Liked by 2 people

  4. I read the quote below recently and wondered about the present day:

    “The Anabaptists spread so rapidly that their teaching soon covered the land as it were. They soon gained a large following, and baptized thousands, drawing to themselves many sincere souls who had a zeal for God…. They increased so rapidly that the world feared an uprising by them though I have learned that this fear had no justification whatsoever.”

    Today, this same sincerity can be found in Anabaptist churches by people like me who were not born into it… I have found so much refreshment there that I could not find anywhere else. I just wonder if too much focus is placed sometimes on establishing “fence rules” than growing disciples by the conviction of the Spirit. The intent may be good but the methods may sometimes be misplaced.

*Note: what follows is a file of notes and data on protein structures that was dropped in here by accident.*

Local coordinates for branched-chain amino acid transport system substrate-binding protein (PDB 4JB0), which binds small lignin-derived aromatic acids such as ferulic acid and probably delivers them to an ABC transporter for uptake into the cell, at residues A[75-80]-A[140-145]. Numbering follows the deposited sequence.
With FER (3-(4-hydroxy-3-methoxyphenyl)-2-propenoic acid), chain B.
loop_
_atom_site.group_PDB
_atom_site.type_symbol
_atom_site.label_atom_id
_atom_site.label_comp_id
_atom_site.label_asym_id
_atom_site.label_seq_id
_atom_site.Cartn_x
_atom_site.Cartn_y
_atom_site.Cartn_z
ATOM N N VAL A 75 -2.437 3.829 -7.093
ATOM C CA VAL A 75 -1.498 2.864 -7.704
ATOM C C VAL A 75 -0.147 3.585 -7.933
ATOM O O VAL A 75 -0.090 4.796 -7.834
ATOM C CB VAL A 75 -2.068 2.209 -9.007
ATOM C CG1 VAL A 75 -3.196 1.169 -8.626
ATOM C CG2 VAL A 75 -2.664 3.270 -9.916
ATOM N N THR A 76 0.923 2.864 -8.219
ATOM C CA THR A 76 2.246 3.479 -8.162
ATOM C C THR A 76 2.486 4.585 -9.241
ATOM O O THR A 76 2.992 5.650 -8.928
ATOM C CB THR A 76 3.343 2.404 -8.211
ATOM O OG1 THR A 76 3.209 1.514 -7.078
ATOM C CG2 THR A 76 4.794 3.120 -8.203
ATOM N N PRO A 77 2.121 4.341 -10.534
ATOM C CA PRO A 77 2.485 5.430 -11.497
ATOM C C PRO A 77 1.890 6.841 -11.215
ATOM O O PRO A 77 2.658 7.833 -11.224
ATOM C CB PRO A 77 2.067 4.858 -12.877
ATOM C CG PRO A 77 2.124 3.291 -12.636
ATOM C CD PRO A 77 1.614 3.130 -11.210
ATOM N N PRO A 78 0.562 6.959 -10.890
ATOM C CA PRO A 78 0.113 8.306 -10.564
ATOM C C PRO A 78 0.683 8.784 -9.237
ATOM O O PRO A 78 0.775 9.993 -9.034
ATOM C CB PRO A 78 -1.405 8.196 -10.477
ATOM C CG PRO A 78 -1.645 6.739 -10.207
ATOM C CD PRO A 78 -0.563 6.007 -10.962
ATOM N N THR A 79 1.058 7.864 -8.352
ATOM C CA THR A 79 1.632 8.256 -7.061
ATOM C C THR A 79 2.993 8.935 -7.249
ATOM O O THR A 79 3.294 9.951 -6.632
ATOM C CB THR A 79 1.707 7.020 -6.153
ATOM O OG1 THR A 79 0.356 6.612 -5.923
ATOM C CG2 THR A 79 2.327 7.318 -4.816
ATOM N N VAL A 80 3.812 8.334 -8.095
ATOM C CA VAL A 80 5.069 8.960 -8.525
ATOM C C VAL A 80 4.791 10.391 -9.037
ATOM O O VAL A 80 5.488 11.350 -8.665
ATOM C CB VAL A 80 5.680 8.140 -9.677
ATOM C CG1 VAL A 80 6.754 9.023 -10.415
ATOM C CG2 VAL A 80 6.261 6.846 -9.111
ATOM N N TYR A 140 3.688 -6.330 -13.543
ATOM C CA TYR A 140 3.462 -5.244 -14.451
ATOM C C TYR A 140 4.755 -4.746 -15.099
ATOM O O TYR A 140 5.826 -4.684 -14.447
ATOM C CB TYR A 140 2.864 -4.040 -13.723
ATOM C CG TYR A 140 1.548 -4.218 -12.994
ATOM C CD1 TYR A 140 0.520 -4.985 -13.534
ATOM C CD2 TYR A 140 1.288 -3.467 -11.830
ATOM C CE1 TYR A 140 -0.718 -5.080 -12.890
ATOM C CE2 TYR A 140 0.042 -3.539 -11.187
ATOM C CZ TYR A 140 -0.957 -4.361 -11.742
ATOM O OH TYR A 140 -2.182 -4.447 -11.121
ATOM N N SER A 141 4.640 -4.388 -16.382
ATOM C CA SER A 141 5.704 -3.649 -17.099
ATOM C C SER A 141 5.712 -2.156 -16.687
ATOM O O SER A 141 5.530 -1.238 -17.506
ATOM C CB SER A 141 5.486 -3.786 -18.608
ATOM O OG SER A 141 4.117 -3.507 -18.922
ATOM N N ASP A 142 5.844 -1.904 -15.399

Always encouraged by your writing! Thanks

    Liked by 1 person

    • That quote stirs something in me. I yearn to see this happening among our people today. If the Great Commission were as important to us as the “fence rules”, we might still see this happening.

      Thanks for your input, Ryan.

      Liked by 1 person

  5. I can concur with Rachel above. For us the outward appearance non-conformity seems as much intended as a barrier to newcomers as it is true non-conformity. It is the primary reason that after years of trying to fit in with a nice conservative group we have given up. I don’t mind modifying how we dress to an extent but it is such an all-or-nothing stance with no room for people to grow that it seems like we would not be fully accepted for a generation at least. It seems there should be a place for modest dress that doesn’t conform to the world’s fashion instead of a rigid authoritarian dress code that can mean the difference between fellowship and denial of fellowship (i.e. the Lord’s Supper).